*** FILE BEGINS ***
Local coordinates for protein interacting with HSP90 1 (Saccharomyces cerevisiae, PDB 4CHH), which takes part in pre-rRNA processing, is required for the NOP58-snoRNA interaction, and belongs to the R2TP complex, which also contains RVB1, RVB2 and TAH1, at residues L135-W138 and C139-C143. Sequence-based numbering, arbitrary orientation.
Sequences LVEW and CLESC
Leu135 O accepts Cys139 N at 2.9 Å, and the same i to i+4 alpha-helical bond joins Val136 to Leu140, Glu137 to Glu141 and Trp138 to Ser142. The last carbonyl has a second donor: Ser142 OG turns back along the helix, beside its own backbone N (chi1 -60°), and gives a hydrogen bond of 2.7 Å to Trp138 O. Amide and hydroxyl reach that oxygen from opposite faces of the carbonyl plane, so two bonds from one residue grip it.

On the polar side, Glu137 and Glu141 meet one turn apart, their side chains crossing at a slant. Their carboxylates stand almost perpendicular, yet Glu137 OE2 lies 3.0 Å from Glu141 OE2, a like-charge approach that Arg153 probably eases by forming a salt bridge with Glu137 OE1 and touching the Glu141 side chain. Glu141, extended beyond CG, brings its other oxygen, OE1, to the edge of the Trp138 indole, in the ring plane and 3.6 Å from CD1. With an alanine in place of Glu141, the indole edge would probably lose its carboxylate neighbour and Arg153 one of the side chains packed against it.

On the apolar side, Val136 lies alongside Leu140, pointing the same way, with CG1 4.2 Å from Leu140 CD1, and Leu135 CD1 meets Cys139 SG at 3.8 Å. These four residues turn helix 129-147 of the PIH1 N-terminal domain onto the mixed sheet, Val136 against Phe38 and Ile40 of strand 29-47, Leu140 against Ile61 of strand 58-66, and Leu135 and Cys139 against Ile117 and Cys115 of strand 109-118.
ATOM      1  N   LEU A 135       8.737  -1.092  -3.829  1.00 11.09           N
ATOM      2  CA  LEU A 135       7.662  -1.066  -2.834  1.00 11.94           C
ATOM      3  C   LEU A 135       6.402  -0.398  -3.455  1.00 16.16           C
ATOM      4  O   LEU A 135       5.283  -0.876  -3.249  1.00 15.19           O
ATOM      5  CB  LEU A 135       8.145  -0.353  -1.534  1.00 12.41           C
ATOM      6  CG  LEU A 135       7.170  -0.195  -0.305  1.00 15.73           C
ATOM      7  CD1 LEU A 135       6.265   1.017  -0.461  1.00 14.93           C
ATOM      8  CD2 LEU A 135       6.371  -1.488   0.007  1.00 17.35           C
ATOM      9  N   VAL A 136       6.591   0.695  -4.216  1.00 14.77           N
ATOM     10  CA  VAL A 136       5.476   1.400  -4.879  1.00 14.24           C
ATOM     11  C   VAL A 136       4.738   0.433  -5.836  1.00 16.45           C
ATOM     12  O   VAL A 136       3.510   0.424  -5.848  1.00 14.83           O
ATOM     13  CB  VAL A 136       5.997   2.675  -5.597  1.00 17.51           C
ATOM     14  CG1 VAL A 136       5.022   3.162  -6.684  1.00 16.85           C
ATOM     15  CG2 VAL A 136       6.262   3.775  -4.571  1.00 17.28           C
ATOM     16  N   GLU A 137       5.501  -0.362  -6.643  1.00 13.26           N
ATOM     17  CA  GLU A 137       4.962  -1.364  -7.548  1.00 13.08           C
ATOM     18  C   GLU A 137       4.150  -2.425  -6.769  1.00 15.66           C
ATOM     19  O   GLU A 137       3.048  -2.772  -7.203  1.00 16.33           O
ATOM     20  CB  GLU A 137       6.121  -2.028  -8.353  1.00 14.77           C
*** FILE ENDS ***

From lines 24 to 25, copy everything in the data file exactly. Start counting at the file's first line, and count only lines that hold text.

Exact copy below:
ATOM     19  O   GLU A 137       3.048  -2.772  -7.203  1.00 16.33           O
ATOM     20  CB  GLU A 137       6.121  -2.028  -8.353  1.00 14.77           C